Some clients prefer a linear development approach, while others thrive when working more iteratively. Identify the approach at kickoff. Remember to note any learning asset types (e.g. video) that require a prototype before developing all learning assets of that type (and, sadly, discovering they missed the mark). Also collect any templates, project-specific style guides, or visual asset libraries that need to be used.
Finally, determine how long stakeholders and SMEs need for each review, and who has the final say for each learning asset.
- Where is the training content coming from?
Even the most instructionally sound training program can be compromised if the training content itself is in jeopardy. As a result, during a project kickoff, you must identify the state of the content. For instance, where is the content coming from? Can existing materials be leveraged? How likely is the content to change (e.g. due to new regulations, policies and procedures, changes in technology), and how will those changes be handled?
Furthermore, what evidence suggests this content will help address the organizational pain points that are driving this project? What SMEs will be involved, and who will provide “one voice feedback” to ensure conflicting opinions or inconsistencies in messaging are resolved?
- What technology and tools are available to learners (and facilitators, if applicable)?
Whether you are developing classroom or online training, learning technology is nearly always part of the equation. Get a feel for what technology and tools learners—and, if applicable, their facilitators—have available. You should collect end-user specifications, identify the learning management system (LMS) to be used, and ask whether the course needs to meet compliance requirements (e.g. ADA, 508). You should also identify any limitations regarding file size, interactivity, audio, and video streaming.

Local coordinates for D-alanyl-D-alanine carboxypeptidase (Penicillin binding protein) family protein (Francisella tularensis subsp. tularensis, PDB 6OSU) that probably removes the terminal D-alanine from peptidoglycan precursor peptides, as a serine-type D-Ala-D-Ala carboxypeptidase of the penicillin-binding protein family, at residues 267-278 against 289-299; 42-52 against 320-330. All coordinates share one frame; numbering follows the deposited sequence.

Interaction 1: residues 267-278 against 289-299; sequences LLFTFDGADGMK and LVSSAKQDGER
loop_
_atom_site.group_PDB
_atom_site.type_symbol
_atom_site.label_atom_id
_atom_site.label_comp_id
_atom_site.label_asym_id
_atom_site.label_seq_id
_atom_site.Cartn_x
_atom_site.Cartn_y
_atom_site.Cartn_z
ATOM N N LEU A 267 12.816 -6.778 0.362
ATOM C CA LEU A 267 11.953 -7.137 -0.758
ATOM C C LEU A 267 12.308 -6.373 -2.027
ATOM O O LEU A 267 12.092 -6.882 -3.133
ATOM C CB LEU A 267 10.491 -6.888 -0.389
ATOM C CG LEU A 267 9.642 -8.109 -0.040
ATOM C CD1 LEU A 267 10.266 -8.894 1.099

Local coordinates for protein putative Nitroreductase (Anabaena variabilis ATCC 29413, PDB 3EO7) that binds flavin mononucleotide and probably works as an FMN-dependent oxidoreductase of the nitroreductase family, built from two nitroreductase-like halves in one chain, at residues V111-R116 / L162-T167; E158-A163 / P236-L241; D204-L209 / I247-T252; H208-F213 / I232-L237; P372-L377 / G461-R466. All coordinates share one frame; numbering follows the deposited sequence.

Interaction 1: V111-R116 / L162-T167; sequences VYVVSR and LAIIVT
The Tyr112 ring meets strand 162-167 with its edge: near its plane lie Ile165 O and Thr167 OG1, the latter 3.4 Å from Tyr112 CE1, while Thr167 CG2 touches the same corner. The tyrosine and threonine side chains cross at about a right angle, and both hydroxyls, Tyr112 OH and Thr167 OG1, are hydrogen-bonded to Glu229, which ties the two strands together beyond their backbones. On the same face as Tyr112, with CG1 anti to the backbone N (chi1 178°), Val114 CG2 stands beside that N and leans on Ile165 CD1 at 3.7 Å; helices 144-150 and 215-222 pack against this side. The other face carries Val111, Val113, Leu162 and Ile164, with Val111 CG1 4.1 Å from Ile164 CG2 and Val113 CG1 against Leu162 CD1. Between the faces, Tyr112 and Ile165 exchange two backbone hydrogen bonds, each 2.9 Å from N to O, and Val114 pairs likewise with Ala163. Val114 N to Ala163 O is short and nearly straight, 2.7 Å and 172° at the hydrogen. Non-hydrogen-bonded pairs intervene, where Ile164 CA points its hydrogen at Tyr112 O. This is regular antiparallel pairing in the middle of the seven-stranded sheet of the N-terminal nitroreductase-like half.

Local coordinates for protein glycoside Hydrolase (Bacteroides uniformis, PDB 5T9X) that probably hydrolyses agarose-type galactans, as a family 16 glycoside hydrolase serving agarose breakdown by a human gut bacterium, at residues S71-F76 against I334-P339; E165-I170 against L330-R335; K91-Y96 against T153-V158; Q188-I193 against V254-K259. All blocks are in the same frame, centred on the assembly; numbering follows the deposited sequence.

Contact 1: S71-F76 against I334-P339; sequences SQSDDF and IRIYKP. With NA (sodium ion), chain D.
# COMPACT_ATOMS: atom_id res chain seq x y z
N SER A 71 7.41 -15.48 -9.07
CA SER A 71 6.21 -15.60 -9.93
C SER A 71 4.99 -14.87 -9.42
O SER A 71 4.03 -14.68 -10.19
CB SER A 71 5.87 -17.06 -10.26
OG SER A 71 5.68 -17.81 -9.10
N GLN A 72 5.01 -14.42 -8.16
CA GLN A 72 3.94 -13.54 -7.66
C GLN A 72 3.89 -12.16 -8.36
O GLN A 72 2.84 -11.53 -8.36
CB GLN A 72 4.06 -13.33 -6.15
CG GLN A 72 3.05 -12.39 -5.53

- Who is on the project, and what are their roles?
The key players on a project generally attend the kickoff meeting, but often secondary stakeholders and SMEs (or perhaps the Legal department) check-in later in the project—and that often causes hiccups. Identify during the kickoff everyone
who has the potential to sway the project and determine when to involve them. Generally speaking, if the person has enough sway to trigger large changes in the design or the content, they should be involved early in the project. You should also identify when the team will meet, how often, preferred contact methods and availability hours for team members, and who will serve as your primary point of contact.
- Are we on the right path?
After collecting the above information, or as big red flags go up during the meeting, take a moment to ask, “Given what we have discussed so far, do you still feel we are on the right path?” It is important to sanity check the project in the beginning because information collected via the questions above can raise concerns or other solutions that may be a better fit than what is currently in scope.